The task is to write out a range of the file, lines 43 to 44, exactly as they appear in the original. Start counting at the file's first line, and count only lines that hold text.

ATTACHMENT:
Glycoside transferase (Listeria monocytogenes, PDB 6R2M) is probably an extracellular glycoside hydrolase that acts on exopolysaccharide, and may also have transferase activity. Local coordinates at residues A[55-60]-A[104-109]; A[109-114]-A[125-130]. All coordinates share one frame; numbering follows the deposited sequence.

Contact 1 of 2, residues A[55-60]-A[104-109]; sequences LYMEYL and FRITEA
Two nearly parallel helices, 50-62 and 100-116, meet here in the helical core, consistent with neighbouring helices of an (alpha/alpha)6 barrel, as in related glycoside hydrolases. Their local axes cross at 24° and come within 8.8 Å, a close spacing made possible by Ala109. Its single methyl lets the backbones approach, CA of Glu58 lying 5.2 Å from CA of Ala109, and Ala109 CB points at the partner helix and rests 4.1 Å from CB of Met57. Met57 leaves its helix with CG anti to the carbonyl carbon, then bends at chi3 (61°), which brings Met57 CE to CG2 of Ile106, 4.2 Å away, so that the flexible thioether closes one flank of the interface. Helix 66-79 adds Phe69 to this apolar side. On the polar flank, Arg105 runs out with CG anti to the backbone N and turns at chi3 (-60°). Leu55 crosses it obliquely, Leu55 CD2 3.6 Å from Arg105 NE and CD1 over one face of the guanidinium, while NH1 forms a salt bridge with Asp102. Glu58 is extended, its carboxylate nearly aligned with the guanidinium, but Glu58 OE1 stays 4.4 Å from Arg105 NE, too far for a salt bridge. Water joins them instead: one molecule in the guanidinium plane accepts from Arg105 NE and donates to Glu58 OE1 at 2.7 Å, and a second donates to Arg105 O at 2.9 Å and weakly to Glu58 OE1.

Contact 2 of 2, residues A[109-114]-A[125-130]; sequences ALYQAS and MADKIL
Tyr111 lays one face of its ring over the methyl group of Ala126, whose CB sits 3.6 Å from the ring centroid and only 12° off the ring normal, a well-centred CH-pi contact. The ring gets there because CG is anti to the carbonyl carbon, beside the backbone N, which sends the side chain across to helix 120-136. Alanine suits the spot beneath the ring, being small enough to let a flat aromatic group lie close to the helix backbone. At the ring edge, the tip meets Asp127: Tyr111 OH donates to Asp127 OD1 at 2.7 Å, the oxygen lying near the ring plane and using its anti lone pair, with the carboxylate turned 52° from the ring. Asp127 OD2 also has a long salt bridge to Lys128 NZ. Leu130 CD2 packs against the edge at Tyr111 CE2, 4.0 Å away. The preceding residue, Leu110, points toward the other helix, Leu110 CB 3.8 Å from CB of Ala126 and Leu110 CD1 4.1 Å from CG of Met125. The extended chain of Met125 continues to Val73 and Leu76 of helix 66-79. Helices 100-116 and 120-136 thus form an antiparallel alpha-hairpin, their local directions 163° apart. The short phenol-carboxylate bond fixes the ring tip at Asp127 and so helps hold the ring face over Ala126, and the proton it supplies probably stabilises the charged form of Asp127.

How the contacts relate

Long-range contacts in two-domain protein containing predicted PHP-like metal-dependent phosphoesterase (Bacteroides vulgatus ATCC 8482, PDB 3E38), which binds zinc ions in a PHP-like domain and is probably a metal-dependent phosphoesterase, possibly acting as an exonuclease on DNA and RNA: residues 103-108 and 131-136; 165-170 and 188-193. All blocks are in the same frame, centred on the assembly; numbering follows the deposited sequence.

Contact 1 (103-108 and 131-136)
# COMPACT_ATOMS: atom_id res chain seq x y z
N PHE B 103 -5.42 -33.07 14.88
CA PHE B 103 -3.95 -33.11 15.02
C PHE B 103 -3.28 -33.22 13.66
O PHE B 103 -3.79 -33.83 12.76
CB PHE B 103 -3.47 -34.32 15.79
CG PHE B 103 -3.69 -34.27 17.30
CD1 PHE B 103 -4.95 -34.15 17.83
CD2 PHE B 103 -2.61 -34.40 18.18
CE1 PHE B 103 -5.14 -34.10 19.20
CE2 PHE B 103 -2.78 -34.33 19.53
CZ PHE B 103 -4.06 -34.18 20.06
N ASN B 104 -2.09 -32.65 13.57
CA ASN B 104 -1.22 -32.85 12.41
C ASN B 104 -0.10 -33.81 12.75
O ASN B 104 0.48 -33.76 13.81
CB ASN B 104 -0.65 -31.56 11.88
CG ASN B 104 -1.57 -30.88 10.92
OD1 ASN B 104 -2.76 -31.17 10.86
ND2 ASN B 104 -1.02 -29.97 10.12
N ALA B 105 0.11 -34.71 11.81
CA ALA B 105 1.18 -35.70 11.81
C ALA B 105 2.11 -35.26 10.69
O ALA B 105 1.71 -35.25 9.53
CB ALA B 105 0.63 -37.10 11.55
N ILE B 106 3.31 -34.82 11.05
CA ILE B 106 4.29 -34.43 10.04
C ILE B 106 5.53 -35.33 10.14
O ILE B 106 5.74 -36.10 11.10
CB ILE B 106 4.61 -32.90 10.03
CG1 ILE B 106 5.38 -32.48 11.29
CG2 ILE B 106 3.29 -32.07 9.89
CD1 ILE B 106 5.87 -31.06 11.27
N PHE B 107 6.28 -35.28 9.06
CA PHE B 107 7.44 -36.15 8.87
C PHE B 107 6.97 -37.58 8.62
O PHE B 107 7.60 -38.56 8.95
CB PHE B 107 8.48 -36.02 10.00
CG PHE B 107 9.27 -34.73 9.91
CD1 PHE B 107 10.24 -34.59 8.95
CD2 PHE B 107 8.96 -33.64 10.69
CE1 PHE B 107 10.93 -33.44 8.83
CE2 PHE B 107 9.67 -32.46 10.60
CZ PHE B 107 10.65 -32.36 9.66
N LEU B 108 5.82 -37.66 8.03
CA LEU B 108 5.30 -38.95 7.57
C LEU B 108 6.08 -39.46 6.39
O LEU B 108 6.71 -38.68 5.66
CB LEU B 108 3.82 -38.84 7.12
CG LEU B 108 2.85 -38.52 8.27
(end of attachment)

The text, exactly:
CA PHE B 107 7.44 -36.15 8.87
C PHE B 107 6.97 -37.58 8.62